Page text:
1. ITV Report

Controversial licensing scheme for rental properties to be debated in Jersey

Landlords have called the proposals 'a massive exercise in red tape' which would ultimately hit tenants' pockets. Credit: ITV Channel TV

A controversial new licensing scheme for rented housing is due to be debated in Jersey States today.

The proposition was criticised by a Scrutiny Panel last week, and has prompted uproar amongst landlords who have called the proposals 'a massive exercise in red tape' which would ultimately hit tenants' pockets.

Proposals would call for individual landlords to require a licence - costing up to £200 - although discounts would be available for properties in the 'Rent Safe Scheme', a voluntary accreditation scheme which is free to join.

Social Housing providers and parishes are given a 100% discount on their properties if they are in the 'Rent Safe' scheme.

It was originally suggested that properties would be subject to annual inspections, to coincide with an annual renewal of the licence. This was criticised by the Scrunity Panel which suggested inspections every five years would suffice. An amendment has been lodged to reflect this suggestion, extending the validity of a licence from one year to five.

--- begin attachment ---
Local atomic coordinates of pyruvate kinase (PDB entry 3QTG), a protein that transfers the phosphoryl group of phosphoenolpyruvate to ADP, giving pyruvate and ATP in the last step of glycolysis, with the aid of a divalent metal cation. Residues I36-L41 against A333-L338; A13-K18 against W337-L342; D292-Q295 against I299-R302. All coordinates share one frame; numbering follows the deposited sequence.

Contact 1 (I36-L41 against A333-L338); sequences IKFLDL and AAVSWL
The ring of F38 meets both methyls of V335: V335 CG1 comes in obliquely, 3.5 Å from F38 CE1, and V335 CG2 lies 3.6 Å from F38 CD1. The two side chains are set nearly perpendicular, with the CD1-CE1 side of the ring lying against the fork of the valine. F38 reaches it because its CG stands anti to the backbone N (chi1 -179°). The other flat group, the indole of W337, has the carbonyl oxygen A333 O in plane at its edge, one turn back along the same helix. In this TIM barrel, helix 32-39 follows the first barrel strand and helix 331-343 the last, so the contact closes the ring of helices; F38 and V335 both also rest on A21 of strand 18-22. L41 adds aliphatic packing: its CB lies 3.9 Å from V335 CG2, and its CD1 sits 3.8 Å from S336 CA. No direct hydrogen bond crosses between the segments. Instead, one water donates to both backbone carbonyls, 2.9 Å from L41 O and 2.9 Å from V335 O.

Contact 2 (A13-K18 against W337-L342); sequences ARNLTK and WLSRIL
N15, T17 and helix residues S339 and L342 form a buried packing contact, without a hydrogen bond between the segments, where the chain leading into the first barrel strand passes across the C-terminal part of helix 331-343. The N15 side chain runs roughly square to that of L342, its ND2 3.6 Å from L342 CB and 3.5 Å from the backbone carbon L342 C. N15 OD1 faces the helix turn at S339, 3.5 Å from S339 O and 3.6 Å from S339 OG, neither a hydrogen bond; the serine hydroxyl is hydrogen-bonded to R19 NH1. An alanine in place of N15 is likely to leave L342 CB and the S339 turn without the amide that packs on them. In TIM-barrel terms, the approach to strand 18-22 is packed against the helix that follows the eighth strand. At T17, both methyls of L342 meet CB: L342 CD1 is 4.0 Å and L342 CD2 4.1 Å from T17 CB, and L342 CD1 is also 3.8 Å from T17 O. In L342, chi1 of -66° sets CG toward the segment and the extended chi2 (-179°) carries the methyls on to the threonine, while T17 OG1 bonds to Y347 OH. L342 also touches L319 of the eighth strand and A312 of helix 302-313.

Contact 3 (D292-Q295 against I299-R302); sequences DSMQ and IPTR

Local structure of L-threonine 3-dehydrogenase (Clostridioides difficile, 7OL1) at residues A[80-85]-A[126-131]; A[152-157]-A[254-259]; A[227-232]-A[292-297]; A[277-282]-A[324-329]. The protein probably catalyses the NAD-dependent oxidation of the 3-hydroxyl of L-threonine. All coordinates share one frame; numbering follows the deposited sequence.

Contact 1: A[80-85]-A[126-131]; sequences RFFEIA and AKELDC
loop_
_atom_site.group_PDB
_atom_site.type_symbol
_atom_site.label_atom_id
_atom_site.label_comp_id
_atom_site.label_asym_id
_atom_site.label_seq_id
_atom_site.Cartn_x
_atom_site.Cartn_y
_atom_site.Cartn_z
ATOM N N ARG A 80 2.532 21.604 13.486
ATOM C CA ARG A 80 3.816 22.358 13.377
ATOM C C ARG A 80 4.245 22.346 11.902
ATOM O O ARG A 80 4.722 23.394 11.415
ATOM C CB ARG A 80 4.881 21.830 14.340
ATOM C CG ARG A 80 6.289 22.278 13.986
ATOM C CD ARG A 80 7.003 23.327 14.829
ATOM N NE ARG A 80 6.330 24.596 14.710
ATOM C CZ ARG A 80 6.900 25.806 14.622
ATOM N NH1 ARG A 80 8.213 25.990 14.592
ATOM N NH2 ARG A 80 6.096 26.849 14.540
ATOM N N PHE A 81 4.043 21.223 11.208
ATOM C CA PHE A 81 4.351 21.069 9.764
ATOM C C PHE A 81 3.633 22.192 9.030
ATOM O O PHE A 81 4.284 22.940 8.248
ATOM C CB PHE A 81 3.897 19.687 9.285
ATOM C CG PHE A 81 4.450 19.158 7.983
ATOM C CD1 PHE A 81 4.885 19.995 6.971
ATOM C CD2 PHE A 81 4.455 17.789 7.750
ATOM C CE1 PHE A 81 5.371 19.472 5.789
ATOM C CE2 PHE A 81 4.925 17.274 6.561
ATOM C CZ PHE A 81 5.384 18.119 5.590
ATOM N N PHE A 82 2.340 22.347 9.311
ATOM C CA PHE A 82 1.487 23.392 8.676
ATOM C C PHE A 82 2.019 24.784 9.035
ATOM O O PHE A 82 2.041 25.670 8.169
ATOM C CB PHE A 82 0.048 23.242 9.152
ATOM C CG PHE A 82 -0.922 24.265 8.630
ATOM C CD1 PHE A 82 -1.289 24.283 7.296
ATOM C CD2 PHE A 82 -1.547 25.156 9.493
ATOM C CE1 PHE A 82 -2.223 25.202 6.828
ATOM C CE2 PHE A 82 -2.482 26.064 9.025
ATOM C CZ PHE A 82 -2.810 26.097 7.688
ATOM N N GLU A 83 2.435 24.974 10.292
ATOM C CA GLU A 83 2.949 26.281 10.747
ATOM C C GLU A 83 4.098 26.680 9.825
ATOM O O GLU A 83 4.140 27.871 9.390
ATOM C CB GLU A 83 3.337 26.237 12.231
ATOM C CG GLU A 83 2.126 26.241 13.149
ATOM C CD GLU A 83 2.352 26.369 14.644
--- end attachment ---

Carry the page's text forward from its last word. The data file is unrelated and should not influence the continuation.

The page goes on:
Politicians will debate the proposition and amendment today (Tuesday 25 February).

It's the cost of these new proposals that is the worry. The Environmental Health Department already has quite substantial powers under the 2018 public Health and Safety (Rentedl Dwellings) Law. They have powers to go into properties, they can issue improvement notices, or even close a property down with a prohibition notice and we think that this is enough. By bringing in these licensing laws it's going to increase inflation and increase rents, and if landlords can't cope they may well sell their units.

– Emma Paul, Jersey Landlords' Association
Credit: ITV Channel TV

The concern is that if landlords decided to sell their properties, the existing stock of rental properties in would diminish, and prices pushed up.

The Environment Minister, Deputy John Young in bringing the proposition said that despite the legal framework already available, "the Department responsible for enforcement continues to uncover rented dwellings in really poor condition".

The 2018 Law was brought in with the primary purpose of introducing minimum standards for rented accommodation.